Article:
Meanwhile, late in the debate, the opposition proposed such a commission. Unfortunately, by the time this announcement was made, the Leader of the Opposition had already made a hash of things.
Soon after the general election, Dr. Minnis announced that he would vote for legalized gambling, even though the government had yet to announce the question(s) to be formulated and put to voters.
Even a greenhorn politico likely would not have made the mistake of showing his opponents the cards in his hands. One can imagine the glee in the PLP over Minnis’ amateur hour.
As it appears that Minnis failed to consult widely with his colleagues before making such an impulsive statement, he signalled early that collegiality may not be his preferred leadership style.
But a greater and glaring mistake was the failure to appoint considerably earlier, a study group within the FNM to consider policy ideas on gambling. Indeed, the country and the opposition knew for some time the government’s intention to hold a referendum on gambling. Why was Dr. Minnis so lax, laid-back and late in appointing such a group?
The maxim, “Chance favors the prepared mind”, clearly eluded Minnis on the gambling issue. When the Christie administration fumbled and stumbled on the issue, neither Minnis’ mind nor that of the FNM were prepared to quickly, aggressively and coherently seize the moment politically and policy-wise.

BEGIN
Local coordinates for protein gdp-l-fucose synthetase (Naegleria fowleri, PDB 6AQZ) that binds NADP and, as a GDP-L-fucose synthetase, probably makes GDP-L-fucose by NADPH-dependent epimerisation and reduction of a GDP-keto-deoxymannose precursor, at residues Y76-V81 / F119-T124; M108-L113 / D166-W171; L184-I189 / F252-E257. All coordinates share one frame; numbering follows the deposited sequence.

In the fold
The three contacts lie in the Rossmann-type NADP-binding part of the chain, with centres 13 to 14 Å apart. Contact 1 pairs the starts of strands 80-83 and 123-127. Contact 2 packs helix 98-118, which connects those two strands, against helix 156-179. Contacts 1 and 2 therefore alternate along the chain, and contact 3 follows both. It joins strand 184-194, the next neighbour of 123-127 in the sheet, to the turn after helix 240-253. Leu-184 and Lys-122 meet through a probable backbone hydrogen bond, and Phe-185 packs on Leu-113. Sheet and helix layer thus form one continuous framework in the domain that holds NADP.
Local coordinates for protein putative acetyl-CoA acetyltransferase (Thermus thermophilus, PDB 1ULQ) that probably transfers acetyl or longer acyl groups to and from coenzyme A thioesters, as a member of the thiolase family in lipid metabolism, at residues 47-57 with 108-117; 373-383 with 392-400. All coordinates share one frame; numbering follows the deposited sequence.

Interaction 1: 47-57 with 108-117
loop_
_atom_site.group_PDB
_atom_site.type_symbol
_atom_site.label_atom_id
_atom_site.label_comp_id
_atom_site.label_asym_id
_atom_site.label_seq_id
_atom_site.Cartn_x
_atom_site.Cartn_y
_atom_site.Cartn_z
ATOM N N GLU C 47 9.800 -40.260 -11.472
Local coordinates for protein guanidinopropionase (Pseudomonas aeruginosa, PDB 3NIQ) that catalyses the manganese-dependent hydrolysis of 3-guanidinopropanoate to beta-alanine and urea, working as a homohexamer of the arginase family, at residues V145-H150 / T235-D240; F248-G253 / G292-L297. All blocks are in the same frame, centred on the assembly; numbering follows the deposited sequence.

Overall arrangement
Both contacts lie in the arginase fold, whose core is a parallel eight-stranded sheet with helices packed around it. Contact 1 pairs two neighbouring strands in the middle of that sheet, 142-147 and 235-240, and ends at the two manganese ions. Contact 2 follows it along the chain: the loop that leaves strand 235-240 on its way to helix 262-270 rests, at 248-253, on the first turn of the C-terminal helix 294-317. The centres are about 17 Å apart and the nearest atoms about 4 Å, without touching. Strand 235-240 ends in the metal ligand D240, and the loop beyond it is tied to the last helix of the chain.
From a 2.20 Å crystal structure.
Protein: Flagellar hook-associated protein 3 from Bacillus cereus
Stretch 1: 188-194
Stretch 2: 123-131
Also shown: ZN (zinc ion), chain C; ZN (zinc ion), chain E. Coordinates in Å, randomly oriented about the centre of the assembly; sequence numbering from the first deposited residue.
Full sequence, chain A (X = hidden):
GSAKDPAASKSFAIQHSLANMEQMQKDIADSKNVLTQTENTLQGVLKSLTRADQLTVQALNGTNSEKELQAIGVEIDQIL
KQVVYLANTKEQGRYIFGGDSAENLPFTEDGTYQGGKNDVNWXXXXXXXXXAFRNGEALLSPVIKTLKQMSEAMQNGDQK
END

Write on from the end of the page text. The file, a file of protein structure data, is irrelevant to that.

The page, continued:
With the government at its most vulnerable since May 7, and Christie flip-flopping from one position du jour to the next, the opposition enjoyed a potential winning suit if it played its hand steadily and diligently.
Alas, even after realizing that one’s opponents are playing a bad hand, and that your hand is improving with every deal of the cards, some people are not gifted with the quality of strategic thinking required to take advantage of the political poker required of successful leaders.
While the Opposition Leader did not display the Christie flip-flop, he performed what might be termed the Minnis zigzag. At a press conference, he muddled through a statement which advised Bahamians that if they don’t know the answers to various referendum-related questions they should vote no.
Pressed as to whether the Opposition was proposing a no vote, Minnis bobbed and weaved, much to the bemusement and amusement of various reporters who found his performance weak and lacking in clarity. An obvious rejoinder to Minnis’ statement: If and when voters are satisfied with various answers, should they vote yes?
Coupled with his tentativeness and rocky performance, Minnis’ zigzagging has seen him call at first for a postponement of the referendum, and now for a halt and the appointment of a commission to study gambling, contradictory positions satirized in Sideburns in this journal last Wednesday.